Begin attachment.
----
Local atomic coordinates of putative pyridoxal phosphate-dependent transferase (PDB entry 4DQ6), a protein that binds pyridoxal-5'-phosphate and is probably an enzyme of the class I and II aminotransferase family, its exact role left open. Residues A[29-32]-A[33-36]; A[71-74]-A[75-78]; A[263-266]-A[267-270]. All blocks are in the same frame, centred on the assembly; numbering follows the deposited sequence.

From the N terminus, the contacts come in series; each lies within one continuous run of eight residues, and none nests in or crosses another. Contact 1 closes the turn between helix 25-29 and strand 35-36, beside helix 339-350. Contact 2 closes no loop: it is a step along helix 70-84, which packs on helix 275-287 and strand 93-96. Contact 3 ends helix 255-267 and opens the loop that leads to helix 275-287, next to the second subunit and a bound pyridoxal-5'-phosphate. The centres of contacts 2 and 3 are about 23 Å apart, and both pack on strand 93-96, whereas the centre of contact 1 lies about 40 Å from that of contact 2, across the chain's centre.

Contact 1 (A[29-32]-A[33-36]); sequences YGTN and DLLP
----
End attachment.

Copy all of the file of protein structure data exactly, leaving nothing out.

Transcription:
Local atomic coordinates of putative pyridoxal phosphate-dependent transferase (PDB entry 4DQ6), a protein that binds pyridoxal-5'-phosphate and is probably an enzyme of the class I and II aminotransferase family, its exact role left open. Residues A[29-32]-A[33-36]; A[71-74]-A[75-78]; A[263-266]-A[267-270]. All blocks are in the same frame, centred on the assembly; numbering follows the deposited sequence.

From the N terminus, the contacts come in series; each lies within one continuous run of eight residues, and none nests in or crosses another. Contact 1 closes the turn between helix 25-29 and strand 35-36, beside helix 339-350. Contact 2 closes no loop: it is a step along helix 70-84, which packs on helix 275-287 and strand 93-96. Contact 3 ends helix 255-267 and opens the loop that leads to helix 275-287, next to the second subunit and a bound pyridoxal-5'-phosphate. The centres of contacts 2 and 3 are about 23 Å apart, and both pack on strand 93-96, whereas the centre of contact 1 lies about 40 Å from that of contact 2, across the chain's centre.

Contact 1 (A[29-32]-A[33-36]); sequences YGTN and DLLP